“My name is Ryoichi Terada, Meiji University, Tokyo.”

Professor Ryoichi Terada
Joe Moody
Professor Ryoichi Terada

Terada visited Anniston in March. He is a professor of environmental sociology and has spent his career focused on issues relating to environmental justice.

“He drove us around the community and he explained this is one of our relatives passed away, passed away, passed away…was so heartbreaking.”

Professor Terada made the trip with a small group of researchers including a dean who also teaches with Ibaraki University.

“My name is Yayoi Haraguchi, Ibaraki University.”

Once Professor Terada’s group wrapped up its visit to Alabama, we caught up with Dean Haraguchi in her office on campus northeast of Tokyo. She was surprised by the differences she found in Anniston between parts of town.

“Yes, I saw some two different communities, a very active and vital side of Anniston and then the other side, quiet and some vacant spaces,” Dean Haraguchi remembers.

In fact, the Japanese are no strangers to PCB contamination. In 1968, they had an issue of their own with what has become known as the Yusho incident. This occurrence helped to alert the international community on the danger of PCBs.

“That was an acute exposure. People ingested cooking oil that had been contaminated with Polychlorinated Biphenyls which are persistent, pervasive, and toxic.”

That's Dr. Ellen Griffith spears. She is a professor and researcher at the University of Alabama, and she shares an interest in environmental justice with Professor Terada and Dean Haraguchi. Her book “Baptized in PCBs” is considered a milestone in the fight for environmental justice. It focuses on the dangers that Anniston residents faced.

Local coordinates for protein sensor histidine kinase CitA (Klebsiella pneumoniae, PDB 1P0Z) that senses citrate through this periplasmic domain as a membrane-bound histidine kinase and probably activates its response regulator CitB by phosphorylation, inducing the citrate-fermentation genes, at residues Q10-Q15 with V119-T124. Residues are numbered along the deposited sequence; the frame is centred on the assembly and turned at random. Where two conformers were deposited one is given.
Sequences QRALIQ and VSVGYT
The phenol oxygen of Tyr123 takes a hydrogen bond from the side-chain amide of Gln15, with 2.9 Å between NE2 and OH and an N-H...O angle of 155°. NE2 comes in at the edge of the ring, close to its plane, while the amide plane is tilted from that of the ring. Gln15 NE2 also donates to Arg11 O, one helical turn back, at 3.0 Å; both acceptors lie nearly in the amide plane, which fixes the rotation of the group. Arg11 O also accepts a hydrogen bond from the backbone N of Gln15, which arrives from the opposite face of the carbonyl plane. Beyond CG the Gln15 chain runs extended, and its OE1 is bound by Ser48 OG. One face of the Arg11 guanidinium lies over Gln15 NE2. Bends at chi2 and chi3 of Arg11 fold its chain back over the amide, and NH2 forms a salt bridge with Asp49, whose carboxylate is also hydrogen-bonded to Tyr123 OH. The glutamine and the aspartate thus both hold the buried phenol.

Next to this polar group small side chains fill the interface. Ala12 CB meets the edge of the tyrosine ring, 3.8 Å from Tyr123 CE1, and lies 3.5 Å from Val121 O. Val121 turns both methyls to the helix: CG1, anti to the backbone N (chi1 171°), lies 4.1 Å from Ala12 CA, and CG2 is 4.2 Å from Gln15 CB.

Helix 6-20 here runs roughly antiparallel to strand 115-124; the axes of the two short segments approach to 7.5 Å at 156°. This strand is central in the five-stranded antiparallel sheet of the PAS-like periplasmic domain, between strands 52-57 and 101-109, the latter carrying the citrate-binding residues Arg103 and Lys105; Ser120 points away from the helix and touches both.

According to Dr. Spears, “Monsanto knew that... They had been told in 1937, at a meeting at the Harvard School of Public Health that these chemicals were very damaging to workers, and... severe chloracne, liver disease... Now, we know there are lots of other serious health problems.”

Dr. Spears met with the group of Japanese researchers at her office at the University of Alabama.

“What I found in talking with Professor Terada and Dean Haraguchi, was that we had very similar interests in the social, environmental, and health consequences...” she says, “One of the things that they're proposing, which I think, I’d be very excited if this comes to fruition, is to bring together communities that have been impacted; community activists and individuals who have been impacted by PCB exposure in the US and Japan and I can see an effort like that expanding to many other places around the globe.”

The final destination in APR’s truck tour with David Baker is the old Monsanto plant. Across Highway 202 is what looks like a small mountain. It’s surrounded by a chain link fence and has warning signs.

“You see how high that mountain is right there. It used to be down this low, but they've been burying... they buried PCBs in that, in that mountain in that, well now it’s a mountain but its PCBs,” Baker says, “They try to they try to cap it and surround it to keep it in but the PCBs still leaks. It just goes all the way through here. You see that road right there. You see that mountain over there? That’s full of PCBs.”

It has been twenty years since Monsanto and its subsidiary Solutia agreed to pay a settlement of close to 700 million dollars to more than 20,000 residents of Anniston. The jury is out whether the lawsuit did enough to help with the ongoing effects of the pollution to the small community in northeast Alabama. Baker continues to be involved in the struggle

Baker says, “People love making money, but you got to understand whatever you make, you got to make sure that you’re not hurting somebody in the meanwhile while you’re making it.”